If you want to make Hyundai and Kia crazy just call them a “group.” They really don’t like that because they believe that by standing alone they can further strengthen the uniqueness of their brands.
For the record, parent Hyundai Motor Co. owns 39 percent of Kia Motors Corp.
But the companies strive to downplay Hyundai’s more powerful position in the relationship. The brands insist that their sales results be listed separately by the European automakers’ association, ACEA, and the Association of European Businesses, which compiles sales data for Russia.
While I respect that the brands want to be looked at individually, it is impossible to resist grouping them as one because that really puts into perspective just how quickly South Korea’s largest automakers are closing the gap on their rivals here.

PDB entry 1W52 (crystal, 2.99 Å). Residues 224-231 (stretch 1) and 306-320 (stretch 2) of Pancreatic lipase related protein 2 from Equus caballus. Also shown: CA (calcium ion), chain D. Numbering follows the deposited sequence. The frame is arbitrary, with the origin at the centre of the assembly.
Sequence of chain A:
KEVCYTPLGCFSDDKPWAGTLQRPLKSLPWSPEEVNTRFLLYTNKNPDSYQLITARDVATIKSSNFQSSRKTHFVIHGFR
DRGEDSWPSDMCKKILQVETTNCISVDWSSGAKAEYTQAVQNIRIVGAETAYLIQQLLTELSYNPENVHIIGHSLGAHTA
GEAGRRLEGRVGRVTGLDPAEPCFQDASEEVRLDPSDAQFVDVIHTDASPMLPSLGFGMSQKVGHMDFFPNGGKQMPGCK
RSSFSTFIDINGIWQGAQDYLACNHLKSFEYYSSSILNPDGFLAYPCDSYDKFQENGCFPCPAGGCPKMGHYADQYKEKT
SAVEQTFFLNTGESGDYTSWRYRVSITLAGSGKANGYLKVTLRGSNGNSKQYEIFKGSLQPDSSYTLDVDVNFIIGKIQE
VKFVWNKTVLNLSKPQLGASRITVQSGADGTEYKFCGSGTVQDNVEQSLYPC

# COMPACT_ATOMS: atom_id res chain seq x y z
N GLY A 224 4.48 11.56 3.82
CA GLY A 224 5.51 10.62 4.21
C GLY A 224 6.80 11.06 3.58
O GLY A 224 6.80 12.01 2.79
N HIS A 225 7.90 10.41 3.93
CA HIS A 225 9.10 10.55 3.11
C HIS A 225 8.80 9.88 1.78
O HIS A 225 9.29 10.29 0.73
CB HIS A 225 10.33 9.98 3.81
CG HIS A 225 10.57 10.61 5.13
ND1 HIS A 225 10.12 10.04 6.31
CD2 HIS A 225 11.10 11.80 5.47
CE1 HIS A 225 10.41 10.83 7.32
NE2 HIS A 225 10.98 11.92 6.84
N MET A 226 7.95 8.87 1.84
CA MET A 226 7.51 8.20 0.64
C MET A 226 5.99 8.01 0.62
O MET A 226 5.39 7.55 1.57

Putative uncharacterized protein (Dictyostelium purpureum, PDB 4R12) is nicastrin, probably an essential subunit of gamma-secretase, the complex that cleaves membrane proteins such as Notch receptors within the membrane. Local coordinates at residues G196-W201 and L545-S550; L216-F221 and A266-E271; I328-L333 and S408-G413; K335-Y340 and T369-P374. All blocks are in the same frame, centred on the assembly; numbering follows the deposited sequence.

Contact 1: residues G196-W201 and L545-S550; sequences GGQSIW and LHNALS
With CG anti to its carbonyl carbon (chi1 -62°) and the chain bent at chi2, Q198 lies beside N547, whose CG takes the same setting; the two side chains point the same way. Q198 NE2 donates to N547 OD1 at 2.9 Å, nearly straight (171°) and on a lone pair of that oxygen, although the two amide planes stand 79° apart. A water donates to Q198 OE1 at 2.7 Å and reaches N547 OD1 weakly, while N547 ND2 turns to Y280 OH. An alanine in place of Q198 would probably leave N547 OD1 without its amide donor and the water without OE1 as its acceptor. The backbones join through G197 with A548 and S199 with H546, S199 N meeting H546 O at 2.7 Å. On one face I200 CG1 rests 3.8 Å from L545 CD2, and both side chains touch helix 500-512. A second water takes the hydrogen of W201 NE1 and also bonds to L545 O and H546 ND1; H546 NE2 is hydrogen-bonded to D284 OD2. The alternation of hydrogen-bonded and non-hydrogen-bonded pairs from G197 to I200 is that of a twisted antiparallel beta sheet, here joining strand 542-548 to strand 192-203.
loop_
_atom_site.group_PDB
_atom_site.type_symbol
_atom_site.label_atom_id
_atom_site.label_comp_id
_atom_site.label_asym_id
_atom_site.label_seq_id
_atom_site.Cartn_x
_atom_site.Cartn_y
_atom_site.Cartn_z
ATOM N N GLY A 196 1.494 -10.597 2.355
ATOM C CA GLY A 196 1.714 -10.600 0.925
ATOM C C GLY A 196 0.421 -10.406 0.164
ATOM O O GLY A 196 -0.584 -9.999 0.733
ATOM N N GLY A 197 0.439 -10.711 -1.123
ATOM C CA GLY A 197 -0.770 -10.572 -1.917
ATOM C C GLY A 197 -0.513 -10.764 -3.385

Let's start in Europe where Hyundai and Kia sold a combined 620,911 passenger vehicles last year, up 4.6 percent from 2009, according to ACEA. If listed as a group, Hyundai-Kia would have risen past troubled Toyota Motor Corp. last year in ACEA’s ranking.
Instead, ACEA’s year-end table shows Hyundai at 11th and Kia at 12th.
It was up to the media to announce that Hyundai-Kia had for the first time overtaken Toyota and luxury subsidiary Lexus to earn the title of Asian sales leader in Europe.
If Hyundai and Kia combined their sales in Russia, they would have passed Chevrolet to win the title of largest foreign automaker in the fast-recovering market. Hyundai-Kia sold 191,316 cars and SUVs in Russia last year, well ahead of Chevrolet’s winning total of 116,233 units. (As usual, no one challenged Russia’s national champion, AvtoVAZ, which sold 517,147 Ladas in 2010.)
Alas, the year-end ranking by the AEB tells a different story: Kia at third and Hyundai in sixth place among foreign brands.